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When is the right time/stage to hire a PR firm?

I generally don't believe in PR firms adding value and especially so early on. But a company I'm advising has raised $10M total and they are contemplating it. Would love to hear from people that HAVE worked with them - what stage were you in and what worked well?

32 Replies

Anthony Miller
0
0
Anthony Miller Advisor
President & CEO at millermedia7
Seems like they're in a good position to hire one. PR firms are not always needed and there are many bad ones out there. I'd say be very strategic in hiring one. Define goals early.

I actually made a referral for a startup to a PR firm I used to work with and they're very happy.

I'd start out on a small 3 month retainer with whomever you choose. Good luck.
Edward M. Yang
6
0
Edward M. Yang Entrepreneur
Managing Partner at Firecracker PR
For some companies who have founders that can engage directly with the press, they don't need a PR agency. One great example is Dhawal Shah of Class Central. He's had his articles and company mentioned in Techcrunch, among others, solely through his own efforts. For other companies that are run primarily by tech folks, media relations may be a challenge either from a capabilities standpoint or lack of time. In this case, a PR agency may make sense. Make sure to ask for examples of past success stories, as usually past performance is indicative of future success. There are no guarantees in PR, but there's a lot of power in securing evergreen content in the form of positive press coverage. Other points to be aware of: -Make sure that sufficient time and resources are provided to empower the PR agency to do their job. Quick turnaround is critical when you get a reporter interested. -Be clear upfront on what your expectations are. They should neither be too high ("we want to be on the front page of the New York Times") nor too low. -Keep in mind there are different tactics within PR. Each has their own use for each stage: promotion, source filing, thought leadership, newsjacking, content marketing. -Avoid like the plague PR agencies who think PR is simply churning out press releases every month and slapping it on the wire service. -Don't sign long term contracts. At most a 60 day out clause is sufficient to avoid long term commitments. Disclosure: My agency has been helping tech companies for the past 12 years get known. Our motto is "big agency results at small agency prices". I'd be happy to provide further advice for free.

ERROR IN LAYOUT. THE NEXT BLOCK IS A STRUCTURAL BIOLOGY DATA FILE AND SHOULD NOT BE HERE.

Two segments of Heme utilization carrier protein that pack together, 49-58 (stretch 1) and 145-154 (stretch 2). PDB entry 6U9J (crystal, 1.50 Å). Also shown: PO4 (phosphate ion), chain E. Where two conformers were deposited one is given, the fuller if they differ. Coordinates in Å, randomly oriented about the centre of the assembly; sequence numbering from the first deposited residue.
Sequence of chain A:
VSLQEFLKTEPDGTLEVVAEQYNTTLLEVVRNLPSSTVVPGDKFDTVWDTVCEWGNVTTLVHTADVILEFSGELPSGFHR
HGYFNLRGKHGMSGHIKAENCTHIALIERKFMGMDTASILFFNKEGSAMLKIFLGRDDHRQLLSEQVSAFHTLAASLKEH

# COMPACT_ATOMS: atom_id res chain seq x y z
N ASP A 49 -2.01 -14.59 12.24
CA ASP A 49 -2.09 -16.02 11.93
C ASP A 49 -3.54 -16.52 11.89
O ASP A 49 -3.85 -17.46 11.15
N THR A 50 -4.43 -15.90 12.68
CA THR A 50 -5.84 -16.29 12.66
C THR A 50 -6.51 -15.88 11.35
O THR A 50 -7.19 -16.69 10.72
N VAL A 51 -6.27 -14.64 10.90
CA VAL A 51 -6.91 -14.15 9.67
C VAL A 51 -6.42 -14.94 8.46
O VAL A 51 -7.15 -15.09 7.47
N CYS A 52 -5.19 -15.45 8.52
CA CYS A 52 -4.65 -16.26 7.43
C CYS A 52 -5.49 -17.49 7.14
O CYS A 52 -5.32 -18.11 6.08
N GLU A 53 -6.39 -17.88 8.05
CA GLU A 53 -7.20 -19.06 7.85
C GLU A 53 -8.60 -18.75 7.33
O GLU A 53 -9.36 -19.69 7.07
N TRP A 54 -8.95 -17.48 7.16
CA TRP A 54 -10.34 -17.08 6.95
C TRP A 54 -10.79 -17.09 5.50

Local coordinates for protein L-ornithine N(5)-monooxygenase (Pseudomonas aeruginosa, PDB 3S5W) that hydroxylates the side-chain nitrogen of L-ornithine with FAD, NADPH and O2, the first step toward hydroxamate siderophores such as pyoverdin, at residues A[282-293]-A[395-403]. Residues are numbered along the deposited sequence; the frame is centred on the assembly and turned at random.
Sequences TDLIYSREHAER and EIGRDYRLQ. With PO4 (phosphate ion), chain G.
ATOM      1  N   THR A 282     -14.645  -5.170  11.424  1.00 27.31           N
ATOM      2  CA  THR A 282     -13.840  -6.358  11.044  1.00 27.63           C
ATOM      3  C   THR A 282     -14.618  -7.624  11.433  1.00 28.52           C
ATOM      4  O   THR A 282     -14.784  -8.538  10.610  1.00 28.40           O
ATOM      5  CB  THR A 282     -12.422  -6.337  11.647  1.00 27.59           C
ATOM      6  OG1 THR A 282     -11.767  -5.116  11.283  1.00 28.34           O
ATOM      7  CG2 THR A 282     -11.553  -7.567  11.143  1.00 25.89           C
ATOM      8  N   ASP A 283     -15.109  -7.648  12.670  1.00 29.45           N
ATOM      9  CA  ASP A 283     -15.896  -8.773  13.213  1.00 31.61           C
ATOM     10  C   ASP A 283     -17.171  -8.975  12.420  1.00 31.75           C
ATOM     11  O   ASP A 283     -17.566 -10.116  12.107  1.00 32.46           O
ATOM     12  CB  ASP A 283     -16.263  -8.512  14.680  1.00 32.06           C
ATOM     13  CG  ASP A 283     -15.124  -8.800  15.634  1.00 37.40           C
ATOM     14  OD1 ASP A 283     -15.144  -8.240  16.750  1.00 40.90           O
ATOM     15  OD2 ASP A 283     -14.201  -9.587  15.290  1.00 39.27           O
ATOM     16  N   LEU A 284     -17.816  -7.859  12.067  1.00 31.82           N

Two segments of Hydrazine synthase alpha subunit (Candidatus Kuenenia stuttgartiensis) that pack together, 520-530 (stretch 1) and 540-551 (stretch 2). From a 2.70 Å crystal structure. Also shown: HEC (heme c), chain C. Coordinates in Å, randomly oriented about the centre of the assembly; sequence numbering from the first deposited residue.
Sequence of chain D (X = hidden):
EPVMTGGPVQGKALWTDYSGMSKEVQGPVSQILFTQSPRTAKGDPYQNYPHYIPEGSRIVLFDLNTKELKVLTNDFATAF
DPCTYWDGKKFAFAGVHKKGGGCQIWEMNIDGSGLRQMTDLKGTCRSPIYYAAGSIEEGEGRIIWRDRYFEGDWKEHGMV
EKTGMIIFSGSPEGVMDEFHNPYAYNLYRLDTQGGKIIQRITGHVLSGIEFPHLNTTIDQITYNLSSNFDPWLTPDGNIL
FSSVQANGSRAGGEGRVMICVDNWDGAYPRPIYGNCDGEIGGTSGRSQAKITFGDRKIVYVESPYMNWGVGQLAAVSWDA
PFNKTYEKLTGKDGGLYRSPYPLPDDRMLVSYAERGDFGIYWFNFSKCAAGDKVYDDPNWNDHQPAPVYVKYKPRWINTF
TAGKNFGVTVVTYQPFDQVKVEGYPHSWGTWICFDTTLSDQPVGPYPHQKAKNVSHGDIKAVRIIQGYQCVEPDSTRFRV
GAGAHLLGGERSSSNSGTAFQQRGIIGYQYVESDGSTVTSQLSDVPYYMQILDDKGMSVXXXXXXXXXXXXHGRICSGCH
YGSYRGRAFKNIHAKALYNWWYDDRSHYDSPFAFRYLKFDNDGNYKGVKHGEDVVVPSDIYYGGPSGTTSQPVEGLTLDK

Andy Abramson
1
0
Andy Abramson Advisor
CEO, Comunicano
Lucas,

Good question. As the CEO of a value creation brand communications agency, with 41 exits under our belt, the time to be hired varies from seed stage to later stage. We've come in at all stages, but prefer to come in before another agency has taken them down the wrong path of course, but when we have to course correct, we do that as well.